The Free Press

Democracy is in trouble if some individuals or groups become too powerful in a society. How can we prevent this from happening? I can point to three guardians of democracy: the laws, the court, and the free press. When we look at a dictatorship, a communist or an authoritarian regime, none of the three guardians are actually performing their duties. They are there to serve those in power instead of the people.

In America, the rich, powerful and famous all agree that the press is a pain in the ass. Isn’t that what the free press is supposed to do? The laws in a free society protect freedom of the press and the courts back it up. Like good health, freedom is something you take for granted until you lose it.

In a free society, the rich hate the press because it digs up all the dirt about their methods of getting rich and their corrupt lifestyles. The politicians dislike the press because it challenges their ideas and decisions. In the case of a bribery, the press has the ability to trace where the money comes from. The celebrities wish the press would go away although the press has contributed to their fame. Sometimes the press overreaches and gets sued. For instance, the National Enquirer has been ordered by the courts to pay millions in libel damages to some celebrities.

When you become rich, powerful or famous, you should recognize that being haunted by the press comes with the territory. There is no free meal in this world. You pay for your high status with some of your privacy. For instance, a superstar cannot go to an ice cream shop on a whim like the rest of us. The fans and the media will surround him. He may miss the things he used to do when he was nobody, but he must recognize the price he has to pay for being somebody now.

The press is less susceptible to bribery than other industries. Why? If a rich and powerful person tries to bribe the press to shut up, immediately it will explode into news headlines, because headlines may bring in more sales than the bribe. This raises an intriguing question: What if some rich person owns and operates a big news company to promote his ideas and agenda? A conspicuous example is Rupert Murdoch of News Corporation, which owns Fox News. Do you think Fox presents a “balanced” coverage and opinion as they claim? You will say yes only if you close your mind to the facts and other opinions.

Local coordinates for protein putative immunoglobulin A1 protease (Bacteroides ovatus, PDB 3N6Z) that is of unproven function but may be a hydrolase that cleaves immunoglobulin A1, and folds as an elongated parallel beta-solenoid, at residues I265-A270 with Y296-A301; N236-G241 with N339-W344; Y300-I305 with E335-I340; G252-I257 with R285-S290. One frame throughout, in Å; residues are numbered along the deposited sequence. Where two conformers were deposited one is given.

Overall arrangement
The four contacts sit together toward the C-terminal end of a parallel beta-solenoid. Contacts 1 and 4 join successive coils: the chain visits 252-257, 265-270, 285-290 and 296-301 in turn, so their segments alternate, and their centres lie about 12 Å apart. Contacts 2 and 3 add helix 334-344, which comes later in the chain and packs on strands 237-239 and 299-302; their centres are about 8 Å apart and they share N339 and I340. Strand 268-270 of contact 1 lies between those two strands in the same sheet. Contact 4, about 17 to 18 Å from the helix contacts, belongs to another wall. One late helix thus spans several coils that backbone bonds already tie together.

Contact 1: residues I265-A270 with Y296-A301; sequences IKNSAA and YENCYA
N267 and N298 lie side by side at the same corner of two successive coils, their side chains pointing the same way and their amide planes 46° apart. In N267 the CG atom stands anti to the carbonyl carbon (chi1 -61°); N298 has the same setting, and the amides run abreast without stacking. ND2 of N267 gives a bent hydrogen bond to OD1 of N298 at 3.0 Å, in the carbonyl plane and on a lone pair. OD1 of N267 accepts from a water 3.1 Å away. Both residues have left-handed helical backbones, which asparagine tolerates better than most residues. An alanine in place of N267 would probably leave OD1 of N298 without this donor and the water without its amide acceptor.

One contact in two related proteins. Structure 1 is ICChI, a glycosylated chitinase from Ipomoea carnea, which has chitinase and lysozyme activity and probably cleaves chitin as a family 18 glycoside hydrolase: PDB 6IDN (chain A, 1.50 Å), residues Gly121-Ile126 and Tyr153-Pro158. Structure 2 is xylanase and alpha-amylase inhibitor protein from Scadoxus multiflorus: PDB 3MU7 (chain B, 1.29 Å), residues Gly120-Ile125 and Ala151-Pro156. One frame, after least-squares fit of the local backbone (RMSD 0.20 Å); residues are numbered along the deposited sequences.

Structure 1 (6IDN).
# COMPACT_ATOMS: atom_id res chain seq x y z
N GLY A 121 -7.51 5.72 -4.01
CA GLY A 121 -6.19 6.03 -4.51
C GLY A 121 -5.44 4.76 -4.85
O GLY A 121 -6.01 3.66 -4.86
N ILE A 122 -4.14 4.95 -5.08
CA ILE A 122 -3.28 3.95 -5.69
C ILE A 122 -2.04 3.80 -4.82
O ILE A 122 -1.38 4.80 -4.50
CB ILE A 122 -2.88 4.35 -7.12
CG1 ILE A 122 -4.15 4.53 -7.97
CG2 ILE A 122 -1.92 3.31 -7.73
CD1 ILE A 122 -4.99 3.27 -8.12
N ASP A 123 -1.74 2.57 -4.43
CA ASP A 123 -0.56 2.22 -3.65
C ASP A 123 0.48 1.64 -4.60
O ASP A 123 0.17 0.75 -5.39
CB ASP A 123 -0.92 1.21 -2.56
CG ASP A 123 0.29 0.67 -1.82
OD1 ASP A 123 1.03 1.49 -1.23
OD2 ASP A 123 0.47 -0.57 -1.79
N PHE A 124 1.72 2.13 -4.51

The people rely on the free press to inform, entertain, challenge, and if possible to enlighten. On the other hand, the free press also feeds information to those in power by relaying the wishes of the people and their living conditions. A truly free press delivers information in both directions, thus facilitating communications between layers of society. A press failing to perform its duties can cause great damage. Three glaring examples:

The deep recession since late 2008 is mainly caused by sub-prime real estate lending by the big US banks. Before the real estate bubble burst, there was not much news regarding the potential dangers of sub-prime lending. Worse, some press joined in the risky adventure by praising how creative the bankers were. They failed to mention how reckless the bankers tried to make money.

During the months leading to the US invasion of Iraq in 2003, the press did not perform its duty to challenge President Bush for his risky venture to fight a war of choice. Fox news was even arguing for the war. By 2006, the war turned out to be a disaster. It costs the US more than $1 trillion, over 4000 dead, and many more maimed.

In many countries ruled by an authoritarian regime, the press becomes a propaganda instrument of the leadership. Information flows only in one direction because the press does not challenge those in power with the truth about what the people are complaining and doing. Consequently, the regime is disconnected with the people. This creates a dangerous situation where those who govern do not know how the people are faring. It’s a good recipe for instability and eventual blood bath.

(July 2010)

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